28 October 2009


A cute math puzzle that I saw twice in the past week.

There are three parts. The first two are supposed to be very easy.

  1. Are there two irrational numbers a and b such that a+b is rational?
  2. Are there two irrational numbers a and b such that ab is rational?
  3. Are there two irrational numbers a and b such that ab is rational?

Sources: The Princeton Companion and Richard Lipton's blog, quoting a talk by Manny Blum.


Anonymous said...

1. Let a = sqrt(2) and b = -sqrt(2)
2. Let a = b = sqrt(2)
3. If sqrt(2)^sqrt(2) is rational, let a = b = sqrt(2). Otherwise, let a = sqrt(2)^sqrt(2) and let b = sqrt(2). a^b = (sqrt(2)^sqrt(2))^sqrt(2) = sqrt(2)^(sqrt(2)*sqrt(2)) = sqrt(2)^2 = 2.

rgrig said...

That's exactly the proof in The Companion!

Anonymous said...

#3 is the simplest non-constructive proof I know, other than the various ways of saying LEM.

rgrig said...

other than the various ways of saying LEM.

Are you saying that the proof of, say, x=~~x starting from x\/~x is non-constructive? I remember writing down natural deduction style proofs for various equivalent formulations of the excluded middle, but I find the constructive / non-constructive distinction to be rather meaningless for such proofs.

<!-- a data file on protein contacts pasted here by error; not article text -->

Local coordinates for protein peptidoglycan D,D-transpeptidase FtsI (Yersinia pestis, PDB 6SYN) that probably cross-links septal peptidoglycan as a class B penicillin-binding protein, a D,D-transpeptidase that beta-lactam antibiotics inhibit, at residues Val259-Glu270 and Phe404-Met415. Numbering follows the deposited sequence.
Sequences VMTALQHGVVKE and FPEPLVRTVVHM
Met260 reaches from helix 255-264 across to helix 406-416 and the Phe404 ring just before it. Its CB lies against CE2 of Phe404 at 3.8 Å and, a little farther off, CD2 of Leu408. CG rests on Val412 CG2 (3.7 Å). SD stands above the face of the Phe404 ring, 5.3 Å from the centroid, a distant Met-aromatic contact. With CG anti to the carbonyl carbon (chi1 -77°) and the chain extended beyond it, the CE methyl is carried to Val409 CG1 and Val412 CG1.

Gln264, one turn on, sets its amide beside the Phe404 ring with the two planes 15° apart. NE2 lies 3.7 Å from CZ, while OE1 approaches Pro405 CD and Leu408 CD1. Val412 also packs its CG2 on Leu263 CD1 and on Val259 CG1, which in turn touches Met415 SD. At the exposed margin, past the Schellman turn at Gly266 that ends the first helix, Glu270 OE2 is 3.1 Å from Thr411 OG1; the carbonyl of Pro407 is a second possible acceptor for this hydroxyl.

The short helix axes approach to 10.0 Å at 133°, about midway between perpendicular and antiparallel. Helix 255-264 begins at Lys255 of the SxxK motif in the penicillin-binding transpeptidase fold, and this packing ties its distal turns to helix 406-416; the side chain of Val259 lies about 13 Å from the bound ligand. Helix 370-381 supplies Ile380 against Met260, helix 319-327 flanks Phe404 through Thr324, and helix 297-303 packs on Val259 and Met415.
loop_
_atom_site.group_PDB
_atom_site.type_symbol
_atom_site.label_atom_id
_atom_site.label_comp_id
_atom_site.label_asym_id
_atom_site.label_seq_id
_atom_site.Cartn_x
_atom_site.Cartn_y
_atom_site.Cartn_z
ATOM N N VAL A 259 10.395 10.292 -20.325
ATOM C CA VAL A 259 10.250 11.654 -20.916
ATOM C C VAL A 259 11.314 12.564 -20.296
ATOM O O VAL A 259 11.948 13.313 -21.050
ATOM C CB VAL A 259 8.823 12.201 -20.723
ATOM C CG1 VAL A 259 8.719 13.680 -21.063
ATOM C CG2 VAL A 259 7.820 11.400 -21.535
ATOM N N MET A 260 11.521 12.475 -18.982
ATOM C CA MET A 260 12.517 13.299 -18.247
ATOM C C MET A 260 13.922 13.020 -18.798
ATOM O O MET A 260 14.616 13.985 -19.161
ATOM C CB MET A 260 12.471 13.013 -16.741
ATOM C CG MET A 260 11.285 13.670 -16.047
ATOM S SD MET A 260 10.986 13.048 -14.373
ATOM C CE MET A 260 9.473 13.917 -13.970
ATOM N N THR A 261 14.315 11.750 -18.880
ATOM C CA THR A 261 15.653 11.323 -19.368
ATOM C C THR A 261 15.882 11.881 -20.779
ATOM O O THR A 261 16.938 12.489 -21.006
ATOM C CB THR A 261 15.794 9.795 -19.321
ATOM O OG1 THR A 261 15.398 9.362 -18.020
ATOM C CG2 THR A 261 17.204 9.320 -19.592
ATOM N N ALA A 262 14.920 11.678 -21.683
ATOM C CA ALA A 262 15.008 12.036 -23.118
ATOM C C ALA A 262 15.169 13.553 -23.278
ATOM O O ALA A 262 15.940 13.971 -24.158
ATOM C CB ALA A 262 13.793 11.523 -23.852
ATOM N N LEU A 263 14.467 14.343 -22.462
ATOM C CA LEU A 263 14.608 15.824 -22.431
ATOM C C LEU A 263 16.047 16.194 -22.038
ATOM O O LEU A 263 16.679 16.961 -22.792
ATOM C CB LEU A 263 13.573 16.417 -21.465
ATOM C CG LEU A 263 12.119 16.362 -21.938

Perhaps I'm misunderstanding.

rgrig said...

I realized I misread the puzzle in Lipton's post: It wants a=b, so the proof above doesn't work. The answer is supposedly still `yes'.

If we replace sqrt(2) by q in the argument above and force a=b then we get: "either (1) q^q is rational or (2) q^(q^(q+1)) is". So it is sufficient to find an irrational number q such that q^(q^(q+1)) is rational. If we set q=sqrt(p) where p is some prime then we see that it's sufficient to find some prime number such that sqrt(p)^(sqrt(p)+1) is even. But none of these two tasks seems easier to me :(

Perhaps a different approach is needed?

rgrig said...

Oops. For sqrt(p)^(sqrt(p)+1) to be even we need sqrt(p) to be odd, which is clearly not possible.

rgrig said...

Oops. I think I'll better wait until I wake up today.

Anonymous said...


I guess it depends on which proof one thinks one is doing. Certainly, proofs of (forall a . a \/ ~ a) -> (forall a . ~~a -> a) are constructive. But proofs of (forall a . ~~a -> a) are (always?) non-constructive.

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